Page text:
Turkish Neurosurgery 2011 , Vol 21 , Num 4
Can Scintigraphy Explain Prolonged Postoperative Neck Pain?
Ahmet CETINKAL1, Serdar KAYA2, Murat KUTLAY2, Murat VELIOGLU3, Muammer URHAN4, Ahmet COLAK5, Nusret DEMIRCAN5
1Kasimpasa Military Hospital, Department of Neurosurgery, Istanbul, Turkey
2Gulhane Military Medical Academy, Department of Neurosurgery, Ankara, Turkey
3GATA Haydarpasa Training Hospital, Department of Radiology, Istanbul, Turkey
4GATA Haydarpasa Training Hospital, Department of Nucleer Medicine, Istanbul, Turkey
5GATA Haydarpasa Training Hospital, Department of Neurosurgery, Istanbul, Turkey
DOI : 10.5137/1019-5149.JTN .4473-11.2 AIM: Anterior cervical fusion procedures are among the most commonly performed spinal operations. Investigators have reported pseudoarthrosis rates ranging from 3 to 36% following anterior cervical fusion operations. The diagnosis of pseudoarthrosis has been based on the triad of pain, radiographic evidence of instability, and loss of correction or fixation. Scintigraphic imaging may be involved in pseudoarthrosis investigation by increase of nuclear agent uptake at the operated level but today it is not used in clinical practice as a routine imaging modality.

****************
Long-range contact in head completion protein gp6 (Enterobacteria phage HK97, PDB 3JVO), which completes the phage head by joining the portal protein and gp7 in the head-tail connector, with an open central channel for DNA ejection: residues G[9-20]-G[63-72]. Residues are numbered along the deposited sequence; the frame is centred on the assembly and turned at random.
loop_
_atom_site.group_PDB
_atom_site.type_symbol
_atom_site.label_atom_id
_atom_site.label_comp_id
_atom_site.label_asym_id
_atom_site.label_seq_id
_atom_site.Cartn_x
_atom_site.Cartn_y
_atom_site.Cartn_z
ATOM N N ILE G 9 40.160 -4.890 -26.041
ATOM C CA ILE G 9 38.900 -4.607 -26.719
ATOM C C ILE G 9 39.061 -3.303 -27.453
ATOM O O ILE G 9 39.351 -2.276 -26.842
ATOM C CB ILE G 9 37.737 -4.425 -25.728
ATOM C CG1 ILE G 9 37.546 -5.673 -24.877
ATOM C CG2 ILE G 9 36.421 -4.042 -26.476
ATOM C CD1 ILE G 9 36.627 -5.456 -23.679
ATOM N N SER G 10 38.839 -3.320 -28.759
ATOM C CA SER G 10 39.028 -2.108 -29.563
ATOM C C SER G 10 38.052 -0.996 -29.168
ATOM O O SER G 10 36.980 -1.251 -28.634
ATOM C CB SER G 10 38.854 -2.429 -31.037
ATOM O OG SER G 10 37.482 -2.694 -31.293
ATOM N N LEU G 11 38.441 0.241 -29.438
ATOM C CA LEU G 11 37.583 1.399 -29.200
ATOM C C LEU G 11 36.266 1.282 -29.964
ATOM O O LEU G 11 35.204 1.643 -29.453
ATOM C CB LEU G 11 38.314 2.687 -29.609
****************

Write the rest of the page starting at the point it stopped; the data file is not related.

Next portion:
MATERIAL and METHODS: Nine cases operated for degenerative disc disease on single level but suffering postoperative prolonged neck pain were involved in the study. All cases underwent 99mTc-hydroxymethylene diphosphonate (HMDP) bone SPECT later than postoperative twelfth month.

RESULTS: Results showed a correlation between severity of neck pain and fusion status.

CONCLUSION: Increased and prolonged uptake of nuclear agent should cause a suspicion on so-called fusion, proven by radiology. Keywords : Cervical fusion, PEEK cage, Pseudoarthrosis, Scintigraphy

Corresponding author : Serdar Kaya, serdarockk@yahoo.com